Redwood...Now and Then... - Router Forums
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  • 5 Post By Nickp
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post #1 of 9 (permalink) Old 01-26-2016, 10:31 AM Thread Starter
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Default Redwood...Now and Then...

I ran across this video while surfing for woodworking related stuff...

Not sure whether I wanted to be happy for all the woodworkers and homeowners or be sad for all the Redwoods...

...gotta come from somewhere...I don't remember me griping about cows while enjoying a good steak...

Interesting video...gotta give it to them climbers...

Enjoy...


Nick

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post #2 of 9 (permalink) Old 01-26-2016, 01:24 PM
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That was a huge operation for those times. Interesting video.
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Someone I consider a master woodworker once told me that a master woodworker is not someone who never makes mistakes. He is someone who is able to cover them up so that no one can tell.
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post #3 of 9 (permalink) Old 01-26-2016, 02:20 PM
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That's when men were men lol . Can't imagine working that hard or in that dangerous of an environment .

I donít always insulate , but when I do .
Ok ,I never insulate
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post #4 of 9 (permalink) Old 01-26-2016, 08:53 PM
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Lots were injured, crippled, and killed. Even when I started logging in the late 70s falling trees with a chainsaw was rated as one of the most dangerous jobs in the world with 50-55 fallers getting killed every year just in BC.
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Someone I consider a master woodworker once told me that a master woodworker is not someone who never makes mistakes. He is someone who is able to cover them up so that no one can tell.
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post #5 of 9 (permalink) Old 01-26-2016, 10:02 PM
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Brings back lots of memories,The old two man crosscut saws and power Dragsaws, Those axes had to be sharp to chop all dayday long. Those guys worked hard,long hours and drank hard on the days off.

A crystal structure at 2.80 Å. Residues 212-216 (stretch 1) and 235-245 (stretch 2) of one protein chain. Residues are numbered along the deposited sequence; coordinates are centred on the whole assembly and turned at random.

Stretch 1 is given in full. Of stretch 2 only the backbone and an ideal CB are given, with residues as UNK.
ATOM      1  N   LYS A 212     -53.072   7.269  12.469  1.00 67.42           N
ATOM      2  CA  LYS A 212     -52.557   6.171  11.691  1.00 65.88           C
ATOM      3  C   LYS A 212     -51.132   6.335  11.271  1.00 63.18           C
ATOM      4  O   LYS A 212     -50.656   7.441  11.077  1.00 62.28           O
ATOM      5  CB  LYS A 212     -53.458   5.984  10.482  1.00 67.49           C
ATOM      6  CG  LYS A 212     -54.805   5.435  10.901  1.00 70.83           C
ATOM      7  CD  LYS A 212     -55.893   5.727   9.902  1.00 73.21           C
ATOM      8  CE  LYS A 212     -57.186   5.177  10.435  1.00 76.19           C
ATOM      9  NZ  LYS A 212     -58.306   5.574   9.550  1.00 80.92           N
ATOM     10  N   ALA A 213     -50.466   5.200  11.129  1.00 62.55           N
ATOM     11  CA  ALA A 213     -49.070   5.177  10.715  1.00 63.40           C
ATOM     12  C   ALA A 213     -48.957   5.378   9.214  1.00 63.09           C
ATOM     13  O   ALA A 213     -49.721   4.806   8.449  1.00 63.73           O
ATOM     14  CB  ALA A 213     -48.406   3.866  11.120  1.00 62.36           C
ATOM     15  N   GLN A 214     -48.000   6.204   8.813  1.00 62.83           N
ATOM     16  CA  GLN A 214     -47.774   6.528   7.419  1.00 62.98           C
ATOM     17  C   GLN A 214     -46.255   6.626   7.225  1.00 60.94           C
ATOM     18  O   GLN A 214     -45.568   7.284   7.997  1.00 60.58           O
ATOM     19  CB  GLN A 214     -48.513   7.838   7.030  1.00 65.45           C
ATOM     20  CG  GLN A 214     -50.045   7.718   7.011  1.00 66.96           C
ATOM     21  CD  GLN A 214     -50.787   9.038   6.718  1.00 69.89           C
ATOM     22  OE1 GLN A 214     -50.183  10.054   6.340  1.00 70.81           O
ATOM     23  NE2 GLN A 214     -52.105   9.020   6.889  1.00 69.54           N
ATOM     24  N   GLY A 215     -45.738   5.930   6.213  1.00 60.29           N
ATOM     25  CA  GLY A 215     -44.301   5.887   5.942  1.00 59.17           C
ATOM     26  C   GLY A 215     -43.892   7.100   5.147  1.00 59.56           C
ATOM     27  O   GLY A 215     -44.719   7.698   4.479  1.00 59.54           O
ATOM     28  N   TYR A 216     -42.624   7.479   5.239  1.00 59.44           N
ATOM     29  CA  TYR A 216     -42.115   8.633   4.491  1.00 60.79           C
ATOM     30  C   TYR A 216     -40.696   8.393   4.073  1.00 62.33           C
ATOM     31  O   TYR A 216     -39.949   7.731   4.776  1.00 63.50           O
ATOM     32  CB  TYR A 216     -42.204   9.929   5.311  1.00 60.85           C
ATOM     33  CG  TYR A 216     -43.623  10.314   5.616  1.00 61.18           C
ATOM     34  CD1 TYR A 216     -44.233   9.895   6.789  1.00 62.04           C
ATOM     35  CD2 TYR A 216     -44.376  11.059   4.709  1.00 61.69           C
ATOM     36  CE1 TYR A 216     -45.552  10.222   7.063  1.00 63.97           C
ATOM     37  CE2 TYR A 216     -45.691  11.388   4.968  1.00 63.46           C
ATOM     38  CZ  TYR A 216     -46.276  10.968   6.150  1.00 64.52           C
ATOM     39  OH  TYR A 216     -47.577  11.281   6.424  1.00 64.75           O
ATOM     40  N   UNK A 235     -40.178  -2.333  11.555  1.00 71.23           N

Thanks for showing.

Her
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post #6 of 9 (permalink) Old 01-26-2016, 10:12 PM
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Quote:
Originally Posted by Herb Stoops View Post
Those guys worked hard,long hours and drank hard on the days off.

Herb
Work in moderation and drink hard on your days off , that's my motto
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I donít always insulate , but when I do .
Ok ,I never insulate
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post #7 of 9 (permalink) Old 01-27-2016, 12:23 PM
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Herb it was still hard work when we did it. Those guys would pick out a tree and be there for sometimes days trying to get it down. I saw a poster years ago of what may have been the largest tree ever felled in North America ( I believe it was in Oregon). It took a crew of 25 loggers a week to fall it according to the story. The picture was of them on the stump after it went down and you could have put approximately another 50 loggers on the stump with them.

When we did it the trees were smaller and the equipment lighter and more portable (chain saws) so we put more miles on in a day than they did. The worst logging job I ever had was following a feller buncher around a log block doing all the trees it couldn`t get to which meant I spent all day each day climbing up in rock bluffs, out in a swamp, or down in a creek draw wedging every tree uphill so that the skidders could reach it. And quite a few of us drank hard on our days off too.
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Someone I consider a master woodworker once told me that a master woodworker is not someone who never makes mistakes. He is someone who is able to cover them up so that no one can tell.
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post #8 of 9 (permalink) Old 01-27-2016, 01:02 PM
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I grew up in a farmhouse built some time before 1913. Its walls were built like fances, long rails and long spaces between studs. The walls were made of inch thick by about 12 inches wide redwood planks. My mom tried to cover it with wallpaper, but after the 6 kids ran into walls, it would crack along the edge of the planks.

When they tore it down, it took only one push from a skip loader. All that redwood was cleared away as scrap so far as I know. It would cost a fortune to buy that much premium redwood these days. That house didn't have a proper foundation either, it was build on wood pylons set on concrete blocks. I don't think there is any cutting of old growth redwoods in California anymore. I think most of it is "farmed" these days.
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post #9 of 9 (permalink) Old 01-27-2016, 02:01 PM
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There is something sad about trees that old and large being brought down. N
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